14. #14
    Real cars have hydraulics DoubleChevron's Avatar
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    I used to have a crazy (but extremely inteligent) old guy living over the road from me. He swears LPG works really well in air-cons (my reply was "BANG"). He seamed to think it was quite ok though.

    This is very interesting to see that you have used an old fridge motor to vacuate the system.

    How much would did it cost to make up all the fittings. You see I'd love to fit air-con to my CX, but I simply can't afford to spend all the $$$ required to have so called "profesionals" do the work. And once you have the equipment you can then always fix your own leaks.

    seeya,
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    Hi Shane L.,
    the two gauges on a manifold and 3 hoses (only three footers) cost $132.- inl GST.(BOC).
    The fridge motor was free. I did a dismanteling job in a cafeteria. At first i wanted to sell the thing but nobody wanted it - not even the fabricators of refrigeration cabinets.
    Apart from that it is only consumables like refr. oil, rec./dryer, o - rings (about 3 to 4 for a packet of the smaller variety).
    A mate bought a complete dual system for a Tarago from Andy's in Broadmedows for $200.-. It was still gassed up so hopfully it will be ok.
    It would be a bit fiddly to fit a system that is not specifically made for the car.

    Hope it'll work for you too

    Jo

  16. #16
    1000+ Posts robmac's Avatar
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    Default tarago dual air

    Quote Originally Posted by JoBo
    Hi Shane L.,
    the two gauges on a manifold and 3 hoses (only three footers) cost $132.- inl GST.(BOC).
    The fridge motor was free. I did a dismanteling job in a cafeteria. At first i wanted to sell the thing but nobody wanted it - not even the fabricators of refrigeration cabinets.
    Apart from that it is only consumables like refr. oil, rec./dryer, o - rings (about 3 to 4 for a packet of the smaller variety).
    A mate bought a complete dual system for a Tarago from Andy's in Broadmedows for $200.-. It was still gassed up so hopfully it will be ok.
    It would be a bit fiddly to fit a system that is not specifically made for the car.

    Hope it'll work for you too

    Jo

    Hi Jo,

    The Tarago Dual air system is made by Nipponenso. Without doubt it would have to be one of the most sophisticated auto con system made.

    It has twin evaporators (and some with an ice box/drink cooler too) . It also has twin condendors, one in front of the radiator and one horizontally under the front of the car.

    There is an electronic j*sus box that does all the logic.

    It has solenoid valves on the liquid lines to the evaporators which are controlled by individual thermostats.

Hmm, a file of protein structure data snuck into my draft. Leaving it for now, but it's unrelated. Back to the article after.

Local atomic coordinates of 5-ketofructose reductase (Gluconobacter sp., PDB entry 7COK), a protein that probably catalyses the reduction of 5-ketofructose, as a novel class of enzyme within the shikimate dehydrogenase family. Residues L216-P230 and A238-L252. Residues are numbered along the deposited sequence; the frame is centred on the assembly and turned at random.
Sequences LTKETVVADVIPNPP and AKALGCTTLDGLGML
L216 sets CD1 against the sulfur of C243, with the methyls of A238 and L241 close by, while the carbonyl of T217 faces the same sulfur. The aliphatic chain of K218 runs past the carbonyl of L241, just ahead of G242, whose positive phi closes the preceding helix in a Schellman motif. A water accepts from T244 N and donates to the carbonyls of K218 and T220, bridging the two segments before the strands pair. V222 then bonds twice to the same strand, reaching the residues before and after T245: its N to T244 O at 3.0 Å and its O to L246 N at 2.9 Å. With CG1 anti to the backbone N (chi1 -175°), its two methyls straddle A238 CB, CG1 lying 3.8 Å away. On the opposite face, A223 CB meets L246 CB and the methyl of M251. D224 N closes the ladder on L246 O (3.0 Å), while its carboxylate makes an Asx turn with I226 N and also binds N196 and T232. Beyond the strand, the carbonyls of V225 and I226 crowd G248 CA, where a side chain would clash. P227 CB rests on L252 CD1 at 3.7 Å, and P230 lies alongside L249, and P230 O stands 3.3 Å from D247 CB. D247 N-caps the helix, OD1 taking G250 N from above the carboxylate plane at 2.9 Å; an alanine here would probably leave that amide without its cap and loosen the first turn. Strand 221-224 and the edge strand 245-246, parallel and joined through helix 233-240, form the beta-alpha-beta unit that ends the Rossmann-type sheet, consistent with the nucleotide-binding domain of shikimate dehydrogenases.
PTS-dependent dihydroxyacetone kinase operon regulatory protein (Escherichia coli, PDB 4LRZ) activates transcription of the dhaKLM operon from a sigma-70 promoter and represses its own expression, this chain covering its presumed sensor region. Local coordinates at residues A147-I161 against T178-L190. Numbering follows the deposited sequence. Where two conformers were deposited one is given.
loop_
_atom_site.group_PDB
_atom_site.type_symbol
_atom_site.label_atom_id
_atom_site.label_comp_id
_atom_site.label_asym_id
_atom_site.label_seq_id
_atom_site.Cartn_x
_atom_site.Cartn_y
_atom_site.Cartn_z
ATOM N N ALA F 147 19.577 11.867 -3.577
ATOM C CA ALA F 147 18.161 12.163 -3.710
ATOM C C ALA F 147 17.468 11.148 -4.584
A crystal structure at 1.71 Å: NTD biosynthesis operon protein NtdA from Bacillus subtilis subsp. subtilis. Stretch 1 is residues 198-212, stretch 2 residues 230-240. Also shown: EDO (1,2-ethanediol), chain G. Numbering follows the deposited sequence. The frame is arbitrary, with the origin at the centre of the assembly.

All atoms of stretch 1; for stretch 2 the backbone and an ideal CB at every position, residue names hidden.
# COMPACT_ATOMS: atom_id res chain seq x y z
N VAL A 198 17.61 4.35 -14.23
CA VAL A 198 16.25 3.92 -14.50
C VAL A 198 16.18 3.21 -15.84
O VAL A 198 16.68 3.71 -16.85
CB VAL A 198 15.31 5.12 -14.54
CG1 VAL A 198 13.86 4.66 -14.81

In the Tarago or Spacia it is a magic system -but prone to blockages and electronic module problems.

    I dipps me hat to the person who could re-install it in another car and make it work !!!

    regards


    Robert

  17. #17
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    Hi Rob,
    you are spot on. But the system he got has all the bits you describe except the computer and it only has one temp. sensor in the front evaporator. don't think he got it working yet.
    I think the system should work ok this way.
    He looked at another Tarago and it had the works and it confused him a bit.
    If you have any pointers, i'm sure he'd appreciate them.

    Any ideas are most appreciated

    Jo

  18. #18
    1000+ Posts robmac's Avatar
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    Default Tarago Air Con

    Quote Originally Posted by JoBo
    Hi Rob,
    you are spot on. But the system he got has all the bits you describe except the computer and it only has one temp. sensor in the front evaporator. don't think he got it working yet.
    I think the system should work ok this way.
    He looked at another Tarago and it had the works and it confused him a bit.
    If you have any pointers, i'm sure he'd appreciate them.

    Any ideas are most appreciated

    Jo

    Hi Jo
    If either of you has any electronic knowledge forget about the themistor temperate control and use standard bourdon tube thermostats front and back..

    You will need to work out the logic to make the conpmressor and condensor fans and the evap solenoids operate. This is in place of the "computer" ecu as Denso call it. This can be done with few a relays to create "relay logic" in place of the ECU.

    Essentially the fans and compressor run when either thermo is under temp and the indivdual evap thermos control the individual soleniod valves. There is evap fan switching and the on/off for each front and back but this straight foward.

    I take it is the twin solenoid valve version ? In the Spacias they had a single soleniod valve version. If it only has one thermistor in the front evaorator it may be the one valve version -I have a full installation manual for one of these !

    Check whether it was out of a Tarago or Spacia the systems are very similar and pretty well interchangeable

    regards


    Rob